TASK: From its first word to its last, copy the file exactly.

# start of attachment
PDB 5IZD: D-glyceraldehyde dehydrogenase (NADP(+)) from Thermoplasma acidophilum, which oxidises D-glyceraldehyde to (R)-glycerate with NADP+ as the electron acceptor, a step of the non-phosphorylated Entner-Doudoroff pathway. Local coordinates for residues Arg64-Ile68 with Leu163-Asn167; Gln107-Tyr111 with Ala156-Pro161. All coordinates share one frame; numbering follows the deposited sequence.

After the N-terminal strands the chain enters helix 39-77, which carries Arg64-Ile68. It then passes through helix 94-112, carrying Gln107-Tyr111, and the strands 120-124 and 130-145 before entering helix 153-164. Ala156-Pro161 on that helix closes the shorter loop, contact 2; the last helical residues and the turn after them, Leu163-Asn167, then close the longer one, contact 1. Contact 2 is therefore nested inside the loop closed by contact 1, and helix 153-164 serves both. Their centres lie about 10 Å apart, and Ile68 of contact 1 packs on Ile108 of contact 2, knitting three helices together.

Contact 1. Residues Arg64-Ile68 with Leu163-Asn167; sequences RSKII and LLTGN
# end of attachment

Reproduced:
PDB 5IZD: D-glyceraldehyde dehydrogenase (NADP(+)) from Thermoplasma acidophilum, which oxidises D-glyceraldehyde to (R)-glycerate with NADP+ as the electron acceptor, a step of the non-phosphorylated Entner-Doudoroff pathway. Local coordinates for residues Arg64-Ile68 with Leu163-Asn167; Gln107-Tyr111 with Ala156-Pro161. All coordinates share one frame; numbering follows the deposited sequence.

After the N-terminal strands the chain enters helix 39-77, which carries Arg64-Ile68. It then passes through helix 94-112, carrying Gln107-Tyr111, and the strands 120-124 and 130-145 before entering helix 153-164. Ala156-Pro161 on that helix closes the shorter loop, contact 2; the last helical residues and the turn after them, Leu163-Asn167, then close the longer one, contact 1. Contact 2 is therefore nested inside the loop closed by contact 1, and helix 153-164 serves both. Their centres lie about 10 Å apart, and Ile68 of contact 1 packs on Ile108 of contact 2, knitting three helices together.

Contact 1. Residues Arg64-Ile68 with Leu163-Asn167; sequences RSKII and LLTGN